When Tanya, a senior at the Academy of Arts and Sciences, started high school, she met with a volunteer counselor from the Bar Association who sat down with her to map out her entire high school career. Because of this, Tanya knew exactly what she needed to do to get to college.
In her freshman year, she took a college and career class as part of the graduation requirements. She found out things she didn’t know about herself — like that she enjoyed science, but didn’t like the office-type environment.
In a few months, Tanya is heading to Humboldt State University to study environmental engineering.
Seniors I talk to share similar stories of people and programs in San Francisco Unified School District schools that have helped them understand their interests and skills, what they would like to pursue after high school graduation, and the steps they need to take to get there.
In fact, counselors, parents, teachers and multiple community organizations support students all year long to prepare for — and make the transition to — college or a career after high school. And when a student falls behind in school and is at risk of not making it to high school graduation, our counselors meet with them to make sure they have plans for how to get back on track for graduation, including ways they can recover credits if they’ve fallen behind.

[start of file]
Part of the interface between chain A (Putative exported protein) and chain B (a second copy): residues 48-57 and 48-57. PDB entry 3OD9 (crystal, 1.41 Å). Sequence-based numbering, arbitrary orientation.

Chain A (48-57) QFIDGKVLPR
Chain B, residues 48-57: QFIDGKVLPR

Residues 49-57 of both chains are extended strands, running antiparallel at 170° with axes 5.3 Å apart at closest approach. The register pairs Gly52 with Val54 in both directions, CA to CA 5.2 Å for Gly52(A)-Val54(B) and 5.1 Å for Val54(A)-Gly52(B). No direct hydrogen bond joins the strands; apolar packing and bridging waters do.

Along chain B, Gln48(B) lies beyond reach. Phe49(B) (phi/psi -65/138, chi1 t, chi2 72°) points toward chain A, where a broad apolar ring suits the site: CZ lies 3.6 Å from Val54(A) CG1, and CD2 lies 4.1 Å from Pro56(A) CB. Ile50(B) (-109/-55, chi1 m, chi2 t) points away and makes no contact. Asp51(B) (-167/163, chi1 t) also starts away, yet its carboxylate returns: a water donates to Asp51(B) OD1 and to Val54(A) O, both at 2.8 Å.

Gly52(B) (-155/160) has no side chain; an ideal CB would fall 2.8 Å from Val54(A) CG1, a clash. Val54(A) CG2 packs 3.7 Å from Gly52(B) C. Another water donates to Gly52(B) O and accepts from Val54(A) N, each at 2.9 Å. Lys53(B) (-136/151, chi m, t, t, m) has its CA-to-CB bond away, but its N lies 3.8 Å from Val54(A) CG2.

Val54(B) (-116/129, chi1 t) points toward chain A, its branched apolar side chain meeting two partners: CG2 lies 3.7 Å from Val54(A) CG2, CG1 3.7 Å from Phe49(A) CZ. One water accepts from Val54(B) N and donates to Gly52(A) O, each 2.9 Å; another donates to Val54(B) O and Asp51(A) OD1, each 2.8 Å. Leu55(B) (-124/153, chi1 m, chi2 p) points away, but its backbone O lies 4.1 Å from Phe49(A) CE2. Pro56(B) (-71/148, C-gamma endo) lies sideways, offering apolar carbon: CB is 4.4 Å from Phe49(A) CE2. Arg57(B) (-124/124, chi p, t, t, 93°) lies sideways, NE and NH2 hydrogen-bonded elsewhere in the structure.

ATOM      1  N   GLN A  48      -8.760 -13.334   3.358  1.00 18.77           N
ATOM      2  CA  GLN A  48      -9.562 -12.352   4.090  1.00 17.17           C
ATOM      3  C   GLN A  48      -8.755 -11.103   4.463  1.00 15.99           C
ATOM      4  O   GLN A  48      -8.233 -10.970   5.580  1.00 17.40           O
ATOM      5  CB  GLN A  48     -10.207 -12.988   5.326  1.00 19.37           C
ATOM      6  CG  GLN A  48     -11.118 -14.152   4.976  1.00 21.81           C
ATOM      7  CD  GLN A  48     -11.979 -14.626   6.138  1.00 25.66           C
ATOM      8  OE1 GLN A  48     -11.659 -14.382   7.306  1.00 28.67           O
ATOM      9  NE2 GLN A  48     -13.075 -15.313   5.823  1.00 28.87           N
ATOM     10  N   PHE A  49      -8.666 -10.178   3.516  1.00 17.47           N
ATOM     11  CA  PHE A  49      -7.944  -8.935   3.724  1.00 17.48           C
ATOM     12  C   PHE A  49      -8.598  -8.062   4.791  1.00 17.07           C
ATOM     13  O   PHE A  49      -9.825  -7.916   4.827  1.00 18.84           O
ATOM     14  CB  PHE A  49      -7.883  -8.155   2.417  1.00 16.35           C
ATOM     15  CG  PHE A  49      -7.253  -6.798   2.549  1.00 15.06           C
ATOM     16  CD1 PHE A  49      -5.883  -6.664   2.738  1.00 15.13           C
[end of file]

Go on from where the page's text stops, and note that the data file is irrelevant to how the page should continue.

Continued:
For youths growing up in households with parents who didn’t attend college or whose families struggle financially, going to college may have been something they hadn’t considered attainable until a caring adult showed them they could and helped them build a plan.
There is a lot that has happened over just the past five years to ensure even more students have the opportunity to go to college or vocational schools that will enable them to pursue meaningful careers of their choosing:
From UC Berkeley to New York University to City College of San Francisco, the list of schools our seniors plan to attend in the fall runs long. Along with college acceptance letters, our students are getting news about financial aid and scholarships, many of which are provided by San Francisco citizens dedicated to helping our city’s youths realize their potential.
In the SFUSD, our college-bound rates are high and San Francisco’s robust support for its youth continues to grow.
Richard A. Carranza is superintendent of the San Francisco Unified School District.